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The world is a scary place. Kim Jung Un has nukes and makes noises like he wants to use them. Pressure cookers are turned into bombs. People may be dying from poison gas attacks in Syria. We see and hear every sordid, gruesome, disgusting detail in the Jodi Arias trial. A Cleveland bus driver kidnaps and holds three girls hostage for a decade. And that’s just in the past month or so, right off the top of my head.

As bad as it feels, in fact the world isn’t nearly as scary as it used to be. Violence is at historic lows, but of course, that doesn’t make for a very compelling news story.

For some reassurance, read Steven Pinker’s 2011
book, “The Better Angels of Our Nature: Why Violence Has Declined.” Just 12 bucks for the paperback, or $9.99 for your Kindle. (In lieu of the book, here’s a quick overview from a
story on Huffington Post from 2011.)

What brought this all back to mind was a recent story about violent crimes in the U.S. They’re down substantially. Again, here’s an overview of the story with an emphasis on the decline in gun violence from Huffington.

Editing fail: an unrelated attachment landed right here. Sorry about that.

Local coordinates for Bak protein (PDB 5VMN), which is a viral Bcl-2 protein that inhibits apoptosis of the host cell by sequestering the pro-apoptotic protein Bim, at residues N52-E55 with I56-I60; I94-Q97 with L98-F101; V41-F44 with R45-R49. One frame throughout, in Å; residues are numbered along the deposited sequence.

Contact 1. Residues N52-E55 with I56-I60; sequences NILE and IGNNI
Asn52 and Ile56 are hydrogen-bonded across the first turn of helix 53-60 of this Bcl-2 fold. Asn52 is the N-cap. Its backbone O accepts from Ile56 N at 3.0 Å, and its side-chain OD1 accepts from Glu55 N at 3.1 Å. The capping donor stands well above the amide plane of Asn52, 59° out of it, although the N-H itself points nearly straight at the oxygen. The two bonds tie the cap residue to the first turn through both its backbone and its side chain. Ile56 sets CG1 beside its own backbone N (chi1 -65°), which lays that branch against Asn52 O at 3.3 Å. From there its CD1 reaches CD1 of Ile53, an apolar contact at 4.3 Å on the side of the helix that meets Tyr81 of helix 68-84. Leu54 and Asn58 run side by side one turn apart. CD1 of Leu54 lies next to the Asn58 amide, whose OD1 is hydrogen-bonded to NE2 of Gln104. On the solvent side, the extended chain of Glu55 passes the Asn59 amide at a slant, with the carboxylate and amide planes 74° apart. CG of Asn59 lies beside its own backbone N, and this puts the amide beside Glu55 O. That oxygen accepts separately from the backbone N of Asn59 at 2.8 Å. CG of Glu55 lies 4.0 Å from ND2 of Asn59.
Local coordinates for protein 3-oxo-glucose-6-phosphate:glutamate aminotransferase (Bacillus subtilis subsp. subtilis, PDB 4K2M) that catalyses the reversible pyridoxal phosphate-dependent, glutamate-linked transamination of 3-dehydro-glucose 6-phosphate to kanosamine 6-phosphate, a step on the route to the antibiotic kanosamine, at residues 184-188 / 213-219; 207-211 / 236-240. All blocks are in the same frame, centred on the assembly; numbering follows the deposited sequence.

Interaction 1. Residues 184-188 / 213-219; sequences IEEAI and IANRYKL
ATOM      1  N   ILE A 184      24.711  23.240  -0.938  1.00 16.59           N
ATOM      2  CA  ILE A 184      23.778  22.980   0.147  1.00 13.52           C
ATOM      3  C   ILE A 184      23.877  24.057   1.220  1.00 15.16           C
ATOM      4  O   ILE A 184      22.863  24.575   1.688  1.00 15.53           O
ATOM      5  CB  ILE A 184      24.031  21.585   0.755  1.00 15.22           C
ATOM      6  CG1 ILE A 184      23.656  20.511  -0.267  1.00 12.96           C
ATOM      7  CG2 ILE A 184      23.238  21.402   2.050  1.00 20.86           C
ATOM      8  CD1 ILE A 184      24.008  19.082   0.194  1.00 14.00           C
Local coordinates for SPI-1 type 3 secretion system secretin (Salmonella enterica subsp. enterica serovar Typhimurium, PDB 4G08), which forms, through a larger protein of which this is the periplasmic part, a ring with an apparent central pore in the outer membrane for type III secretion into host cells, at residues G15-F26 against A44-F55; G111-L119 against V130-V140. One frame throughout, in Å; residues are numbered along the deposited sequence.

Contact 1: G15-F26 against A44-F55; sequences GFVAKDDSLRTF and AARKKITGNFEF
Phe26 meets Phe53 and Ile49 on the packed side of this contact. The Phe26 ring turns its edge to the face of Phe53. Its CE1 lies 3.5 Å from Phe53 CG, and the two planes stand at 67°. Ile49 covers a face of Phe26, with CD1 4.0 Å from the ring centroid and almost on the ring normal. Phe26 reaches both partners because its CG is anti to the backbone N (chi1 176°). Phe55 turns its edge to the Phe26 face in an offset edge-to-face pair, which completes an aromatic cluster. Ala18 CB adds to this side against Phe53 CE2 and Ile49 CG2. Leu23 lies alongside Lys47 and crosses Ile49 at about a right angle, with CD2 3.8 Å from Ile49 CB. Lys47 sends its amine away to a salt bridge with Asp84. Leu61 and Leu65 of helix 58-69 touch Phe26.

The drop in violent crime is a trend that started in the early ‘90’s, but hasn’t gotten much coverage. There’s been a lot of discussion about the causes in law enforcement and academia, and a lot of competing theories.

Among them, the economy — crime goes down when the economy is good. The crack epidemic – it burned itself out in inner cities in the ’80s. Demographics – as the proportion of young men in the population increases, crime goes up. Tougher sentencing. More prisons. Increased gun control. More police on the beat.

Problem is, none of the theories holds up under real scrutiny. But there is one factor that matches perfectly with the graph of the rise and fall of violent crime: